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Make Words, Sentences, and Books

 

Dolch Words and
Reading Readiness (Similarities-Differences Instruction)
Make Words,  Sentences,  and  Books

Copyright 2000 Betsy B. Lee

These projects can be done at home, in a classroom setting, or
in small groups with school volunteers or teachers' assistants.

Reading Readiness: Similarities-differences Instruction

For my master's degree in counseling at NCSU in Raleigh, NC, I researched a four week similarities - differences concept formation training program for culturally deprived pre-school children who were in Project Head Start. Upon post testing, my experimental group showed greater improvements than the control group who only had the regular Head Start Program. Reading readiness was measured by the Metropolitan Readiness Test and by other measures. Children recognized differences more easily than similarities.

It is important to be sure the child focuses on the correct question as you teach similarities - differences. If the child gives an accurate difference when asked for a similarity, say, "Yes, that is how one is different, but how are all of them alike?" If the child gives an accurate similarity when asked for a difference, say, "Yes, that is how they are alike, but how is one of them different?"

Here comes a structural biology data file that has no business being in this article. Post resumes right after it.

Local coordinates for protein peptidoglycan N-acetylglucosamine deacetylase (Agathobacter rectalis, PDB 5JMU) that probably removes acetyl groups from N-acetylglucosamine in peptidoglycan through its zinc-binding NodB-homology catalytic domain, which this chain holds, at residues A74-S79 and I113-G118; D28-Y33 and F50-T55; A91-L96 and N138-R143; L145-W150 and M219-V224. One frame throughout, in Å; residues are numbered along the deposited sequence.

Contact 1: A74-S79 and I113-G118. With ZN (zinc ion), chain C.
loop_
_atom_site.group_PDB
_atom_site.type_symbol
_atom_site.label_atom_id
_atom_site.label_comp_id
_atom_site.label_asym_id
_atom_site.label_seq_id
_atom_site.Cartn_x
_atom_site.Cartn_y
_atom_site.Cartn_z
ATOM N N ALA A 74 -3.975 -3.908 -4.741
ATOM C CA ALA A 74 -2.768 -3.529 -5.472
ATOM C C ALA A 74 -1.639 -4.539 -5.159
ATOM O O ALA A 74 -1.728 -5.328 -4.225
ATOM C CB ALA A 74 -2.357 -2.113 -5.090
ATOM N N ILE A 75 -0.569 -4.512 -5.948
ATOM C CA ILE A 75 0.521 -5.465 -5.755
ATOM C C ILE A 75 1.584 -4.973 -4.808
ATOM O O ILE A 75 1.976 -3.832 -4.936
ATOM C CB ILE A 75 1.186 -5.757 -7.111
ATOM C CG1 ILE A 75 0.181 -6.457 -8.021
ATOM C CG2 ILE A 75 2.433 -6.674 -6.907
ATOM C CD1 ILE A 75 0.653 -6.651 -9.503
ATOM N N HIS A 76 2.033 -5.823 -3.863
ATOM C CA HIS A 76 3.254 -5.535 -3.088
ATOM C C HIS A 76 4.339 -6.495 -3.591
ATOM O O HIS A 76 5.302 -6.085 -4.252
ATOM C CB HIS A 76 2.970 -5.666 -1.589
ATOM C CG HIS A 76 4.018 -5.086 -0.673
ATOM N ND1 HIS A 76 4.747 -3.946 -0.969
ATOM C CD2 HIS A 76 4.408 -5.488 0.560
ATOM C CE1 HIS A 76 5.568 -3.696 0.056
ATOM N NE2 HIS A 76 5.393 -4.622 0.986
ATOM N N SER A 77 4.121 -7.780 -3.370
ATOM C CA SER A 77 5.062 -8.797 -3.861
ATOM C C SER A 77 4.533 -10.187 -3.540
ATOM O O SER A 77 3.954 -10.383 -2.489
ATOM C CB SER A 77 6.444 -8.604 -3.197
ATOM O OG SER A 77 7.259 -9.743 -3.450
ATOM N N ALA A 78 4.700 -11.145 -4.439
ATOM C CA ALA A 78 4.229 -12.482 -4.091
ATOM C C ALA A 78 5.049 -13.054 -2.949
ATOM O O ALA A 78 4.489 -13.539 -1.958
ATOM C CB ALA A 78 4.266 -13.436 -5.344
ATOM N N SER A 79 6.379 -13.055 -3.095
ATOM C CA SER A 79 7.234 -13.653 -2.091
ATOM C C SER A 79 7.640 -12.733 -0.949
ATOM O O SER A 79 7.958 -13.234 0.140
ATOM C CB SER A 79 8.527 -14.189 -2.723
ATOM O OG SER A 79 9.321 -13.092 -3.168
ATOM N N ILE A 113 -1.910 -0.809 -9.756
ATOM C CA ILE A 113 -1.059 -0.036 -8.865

Make cards with similar lower case letters. Each card has one letter repeated three times and it has one different letter. Be sure there are only four letters on a card. You are asking for only one which is different. Vary the position of the letter which is different.

Examples:
n
n
m
n
t
t
t
i
c
o
o
o
e
e
c
e
h
n
h
h
w
m
m
m

Ask, "How are all of these alike?"
Acceptable answers include these.
They are letters.
They are lower case letters.
All are short (if this is accurate).

Then ask, "Which one is different?"
"How is it different?"
Encourage children to name and describe the letters. For example, n has two lines coming down and m has three lines coming down; n has one curve (or hump) at the top and m has two curves (or humps) at the top.

You might prefer to use plastic letters instead of cards. I suggest getting more than one pack of capital and lower case letters. Most packs have one complete set of the alphabet with just a few extra letters.

Numbers from 0-20 Puzzle || ABC Puzzle: Upper & Lower Case || Container of Upper Case and Lower Case Magnetic Letters || See Educational Toys for more suggestions.

Use the similarities and differences of shape. Color is of minor importance but this comparison should be recognized as a valid answer. Going beyond the shape and color of the letters, compare the capital and lower case letters. Call them by name.

Examples:
n
n
N
n
t
t
t
T
A
a
a
a
b
b
B
b
D
d
D
D
r
R
R
R

Use free Dolch Flash Cards.

Make a row with one word repeated three times and one different word. Be sure to make only four words at a time. Vary the position of the word which is different.